Blending the complexity of math-rock and the heaviness of post-rock with the fragility and intimacy of folk music, this group from Athens, Georgia, are one of our favourite discoveries of 2016 so far. We sat down with frontwoman Kristine Leschper and guitarist Drew Kirby to find out more about Mothers' roots and to hear the story behind their spellbinding debut.

How long have you been writing music, Kristine?

Kristine Leschper: I would say that I’ve been seriously writing music since about early 2013. I had a guitar off and on since I was an early teenager, but I was never super-dedicated to actually learning how to play it. Basically, starting college reinvigorated my interest in guitar and songwriting, and I became more confident in my abilities to do that. Moving to Athens from Atlanta was a huge part of that because so many people play music there, so it really made me more serious about doing it.

When did you form Mothers?

KL: So, originally, the band was a three-piece. Me and Matt [Anderegg, drums] and Drew [Kirby, guitar] met in 2013, around the time that I was starting to make music. We were all playing in different bands, so we knew about and respected each other, and thought it made sense to work together. It was just this very organic process because Athens is a very small town: you know everyone who plays music on some level, and collaboration between musicians just happens there. So we actually started working together in November of 2014 and then we went onto make this record in December of 2014, so it was a really quick changeover. Patrick [Morales, bass] joined us a bit later, so we got a friend to record bass on the album.

Presumably you bonded over some shared musical tastes?

Drew Kirby: Back then we were listening to a lot of Hella.

KL: Yeah, I was really interested in a lot of noise-rock at the time.

Drew Kirby: Chad Vangaalen too, so that’s obviously two vastly different projects. But I think we came to realise we had a lot of common ground all over the place in music taste, not just that we were into technical, math-rock bands or really pretty, slow music.

How has the creative process evolved? Do you write collaboratively now?

KL: Now we’re all working that way, yeah. For the record, we had to work so quickly to get everything written in that month-period before we recorded, and most of those songs I had written well before that so I’d been performing them for quite a while solo. So there was a skeleton there as far as what I wanted the song to be like, and then it was just this process of very carefully orchestrating the space that the songs would exist in, and carefully adding arrangements that wouldn’t take away from this minimalism and starkness that I was using in my writing.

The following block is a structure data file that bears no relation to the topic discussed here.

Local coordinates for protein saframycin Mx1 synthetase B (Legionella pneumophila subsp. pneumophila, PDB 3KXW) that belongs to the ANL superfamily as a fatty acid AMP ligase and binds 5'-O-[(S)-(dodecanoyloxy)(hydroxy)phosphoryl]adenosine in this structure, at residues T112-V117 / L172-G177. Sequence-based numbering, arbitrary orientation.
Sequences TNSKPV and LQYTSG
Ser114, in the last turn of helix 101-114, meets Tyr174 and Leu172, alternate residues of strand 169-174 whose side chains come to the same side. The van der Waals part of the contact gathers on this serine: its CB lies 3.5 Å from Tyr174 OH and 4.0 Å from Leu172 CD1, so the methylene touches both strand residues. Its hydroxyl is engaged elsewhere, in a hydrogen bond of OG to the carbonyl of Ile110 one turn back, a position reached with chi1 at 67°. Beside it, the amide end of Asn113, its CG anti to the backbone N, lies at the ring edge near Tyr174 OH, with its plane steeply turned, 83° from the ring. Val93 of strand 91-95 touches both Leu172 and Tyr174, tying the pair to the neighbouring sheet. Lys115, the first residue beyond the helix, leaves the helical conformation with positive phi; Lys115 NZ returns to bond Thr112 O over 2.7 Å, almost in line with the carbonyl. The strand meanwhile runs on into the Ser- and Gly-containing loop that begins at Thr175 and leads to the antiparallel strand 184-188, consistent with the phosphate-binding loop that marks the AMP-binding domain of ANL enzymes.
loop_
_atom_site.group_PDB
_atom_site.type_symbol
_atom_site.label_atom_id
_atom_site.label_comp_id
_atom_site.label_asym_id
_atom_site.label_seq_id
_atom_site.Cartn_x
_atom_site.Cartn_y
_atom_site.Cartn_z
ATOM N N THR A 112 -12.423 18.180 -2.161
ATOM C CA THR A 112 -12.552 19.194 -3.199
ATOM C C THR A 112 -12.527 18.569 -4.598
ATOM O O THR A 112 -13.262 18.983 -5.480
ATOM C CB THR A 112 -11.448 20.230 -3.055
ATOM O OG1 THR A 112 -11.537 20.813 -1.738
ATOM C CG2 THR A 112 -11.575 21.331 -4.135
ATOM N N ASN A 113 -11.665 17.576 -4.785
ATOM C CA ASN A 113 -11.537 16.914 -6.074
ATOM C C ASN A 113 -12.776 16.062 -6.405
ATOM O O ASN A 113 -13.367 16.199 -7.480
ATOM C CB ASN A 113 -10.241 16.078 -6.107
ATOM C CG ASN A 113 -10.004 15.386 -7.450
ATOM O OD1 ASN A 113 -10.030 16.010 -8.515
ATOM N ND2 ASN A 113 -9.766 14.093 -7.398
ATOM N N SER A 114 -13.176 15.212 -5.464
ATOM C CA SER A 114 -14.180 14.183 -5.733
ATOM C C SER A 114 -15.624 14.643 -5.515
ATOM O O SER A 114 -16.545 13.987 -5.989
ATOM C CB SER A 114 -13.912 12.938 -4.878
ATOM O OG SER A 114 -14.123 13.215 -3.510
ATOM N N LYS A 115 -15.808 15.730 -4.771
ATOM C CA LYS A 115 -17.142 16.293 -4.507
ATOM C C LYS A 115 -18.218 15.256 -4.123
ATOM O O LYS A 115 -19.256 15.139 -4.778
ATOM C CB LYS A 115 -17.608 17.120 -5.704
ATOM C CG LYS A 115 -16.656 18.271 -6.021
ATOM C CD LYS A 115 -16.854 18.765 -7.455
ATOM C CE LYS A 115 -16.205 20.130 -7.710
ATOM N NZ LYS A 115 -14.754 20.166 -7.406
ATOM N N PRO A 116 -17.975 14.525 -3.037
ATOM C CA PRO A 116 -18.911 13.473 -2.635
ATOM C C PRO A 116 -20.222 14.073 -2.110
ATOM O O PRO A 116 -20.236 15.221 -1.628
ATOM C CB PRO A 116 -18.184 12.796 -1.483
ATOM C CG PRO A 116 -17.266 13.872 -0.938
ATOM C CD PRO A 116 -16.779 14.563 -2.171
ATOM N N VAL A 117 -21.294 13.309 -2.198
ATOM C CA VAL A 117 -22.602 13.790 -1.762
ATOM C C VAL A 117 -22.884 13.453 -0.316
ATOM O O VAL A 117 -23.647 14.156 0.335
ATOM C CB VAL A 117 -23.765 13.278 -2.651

Copper Mines’ was the first band song, I would say. That was the first song that we really went into that I didn’t already have a structure for. I had riffs and some different guitar parts and different vocal ideas but it wasn’t a song yet. So that was the beginning of us working collaboratively, which is the way that we’re trying to work now.

Your song structures feel quite fluid. What drives that?

KL: I think some of it is related to us being pretty interested in technical music, but I also think a lot of it is this enjoyment of the organic nature of music, and the ebb and flow.

DK: There isn’t actually much moving time, and when it seems like there is it’s really a trick.

KL: It’s really about having everyone on the same page, and really paying attention to what everyone else is doing, and altering the tempo. It’s an organic thing.

DK: Having a lack of a template or a rigid structure seems to make a little more sense if you’re trying to make things intuitively. So I don’t find it jarring: it’s like forward motion.

Thematically, it’s a pretty dark record, and your decision to sing in the first person lends it a diary-like feel. Is it autobiographical?

KL: For the most part, yeah. I like to talk about very specific experiences that I’ve had, that can also relate to more universal feelings. It’s this idea that anything that you’ve felt has been felt by someone else before and it’ll be felt again: that this is not this solitary thing. I write very specifically but sometimes it’s very exaggerated for the drama of it and the poetry of it. So, I would say that it’s mostly autobiographical but it’s in order to reach this other destination.

What’s the story behind ‘Too Small For Eyes’?